Director of the Developmental Core: Michael Bukrinsky, MD, PhD

Michael Bukrinsky photo
February 03, 2015

It was almost inevitable that Michael Bukrinsky, MD, PhD, Director of the DC D-CFAR Developmental Core, would become a researcher: both his mother and father were prominent medical researchers in their respective fields. With this early exposure and deep interest in science, Bukrinsky attended Moscow Medical School, where he earned his MD and later, the Institute of Molecular Biology, for his PhD in molecular biology with a specialization in biochemistry and molecular biology. With a written thesis on mobile genomic elements and education in molecular biology, Bukrinsky felt it only natural to pursue a career in HIV research.

When he began his HIV research in Russia in 1984, the virus had just been described and “this was an exciting new area of research,” Bukrinsky explains. After moving to the United States in 1989, he worked in HIV research at the University of Nebraska with Dr. Mario Stevenson, a prominent researcher who later became Co-Director of the Miami CFAR. Soon after, Dr. Bukrinsky accepted a faculty position at the prestigious Picower Institute for Medical Research under the direction of Dr. Anthony Cerami, where he was invited to start a virology laboratory working on HIV. After working at the Picower Institute for 10 years, Bukrinsky was invited to the George Washington University School of Medicine and Health Sciences as a tenured Professor in the Department of Microbiology, Immunology and Tropical Medicine (MITM) in 2001, where he is now the Vice Chair of the department.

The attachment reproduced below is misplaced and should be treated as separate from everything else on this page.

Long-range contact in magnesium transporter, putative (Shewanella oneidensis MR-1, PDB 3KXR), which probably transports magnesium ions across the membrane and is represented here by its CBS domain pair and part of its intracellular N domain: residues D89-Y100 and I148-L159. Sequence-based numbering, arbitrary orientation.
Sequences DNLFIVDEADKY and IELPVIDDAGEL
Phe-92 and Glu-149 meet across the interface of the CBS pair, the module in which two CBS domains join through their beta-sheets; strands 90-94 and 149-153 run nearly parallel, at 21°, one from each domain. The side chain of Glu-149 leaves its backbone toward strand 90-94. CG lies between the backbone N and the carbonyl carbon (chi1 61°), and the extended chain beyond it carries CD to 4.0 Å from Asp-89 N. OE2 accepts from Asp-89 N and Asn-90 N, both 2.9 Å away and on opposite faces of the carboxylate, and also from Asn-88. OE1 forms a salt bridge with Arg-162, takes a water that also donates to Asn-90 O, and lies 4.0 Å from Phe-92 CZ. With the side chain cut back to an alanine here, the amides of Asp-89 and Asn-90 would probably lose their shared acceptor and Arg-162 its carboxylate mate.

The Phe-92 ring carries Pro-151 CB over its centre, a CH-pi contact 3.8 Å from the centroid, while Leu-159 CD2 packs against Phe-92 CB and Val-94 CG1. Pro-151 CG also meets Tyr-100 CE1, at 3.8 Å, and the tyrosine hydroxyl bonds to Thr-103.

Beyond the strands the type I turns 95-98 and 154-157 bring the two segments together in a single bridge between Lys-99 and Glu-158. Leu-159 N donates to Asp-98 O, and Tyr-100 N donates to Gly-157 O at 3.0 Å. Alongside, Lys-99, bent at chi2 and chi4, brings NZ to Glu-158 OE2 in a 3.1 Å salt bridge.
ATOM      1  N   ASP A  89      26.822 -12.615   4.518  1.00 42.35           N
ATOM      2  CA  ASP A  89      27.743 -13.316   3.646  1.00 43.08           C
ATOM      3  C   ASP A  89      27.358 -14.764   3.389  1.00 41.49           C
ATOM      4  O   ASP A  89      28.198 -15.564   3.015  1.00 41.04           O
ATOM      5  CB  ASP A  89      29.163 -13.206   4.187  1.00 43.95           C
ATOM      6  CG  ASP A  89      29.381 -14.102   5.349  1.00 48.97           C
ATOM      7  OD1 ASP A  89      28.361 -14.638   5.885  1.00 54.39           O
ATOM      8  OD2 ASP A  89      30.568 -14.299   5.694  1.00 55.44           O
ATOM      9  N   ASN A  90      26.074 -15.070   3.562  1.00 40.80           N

Bukrinsky’s research explores many different areas of HIV, including the HIV lifecycle, the mechanisms of HIV replication in host cells and the mechanisms of HIV pathogenesis and its effects on different tissues and organs. In his early work in Russia, Dr. Bukrinsky developed an HIV-antigen-based diagnostic system that is still used today. He later worked on identifying the features of HIV that allow the virus to enter the nucleus and become integrated within the genome of the host cell.

His current research focuses on Cardiovascular Disease (CVD) and HIV. As antiretroviral treatment has become so effective, Bukrinsky notes that, “HIV has become more of a chronic disease,” with a number of other conditions, including CVD, occurring more frequently. Bukrinsky’s lab now explores the development of potential drugs that target viral replication, maturation and infectivity as it relates to lipid metabolism manipulation. Sequencing studies related to this lipidology of HIV led Dr. Bukrinsky and his team to the discovery of the mechanism by which an HIV gene—NEF—plays a role in the development of cardiovascular diseases in HIV-positive individuals. Another line of studies in Bukrisnky’s lab concerns anti-HIV innate immunity factors counteracted by HIV protein Vpr. Dr. Bukrinsky believes that future HIV research will focus on the innate immunity mechanisms that may be protective against retroviruses and in particular, HIV. He looks to explore the most important innate genes that antagonize the viral proteins, in order to design vaccines or treatments for HIV.

As the DC D-CFAR Developmental Core Director, Bukrinsky works to develop and cultivate junior investigators to further their HIV research. He explains that the Developmental Core is “a critical core in the CFAR structure because it expands research and develops leaders in HIV [research],” which, as Bukrinsky describes, is the best way to increase research funding and advance the field of HIV research.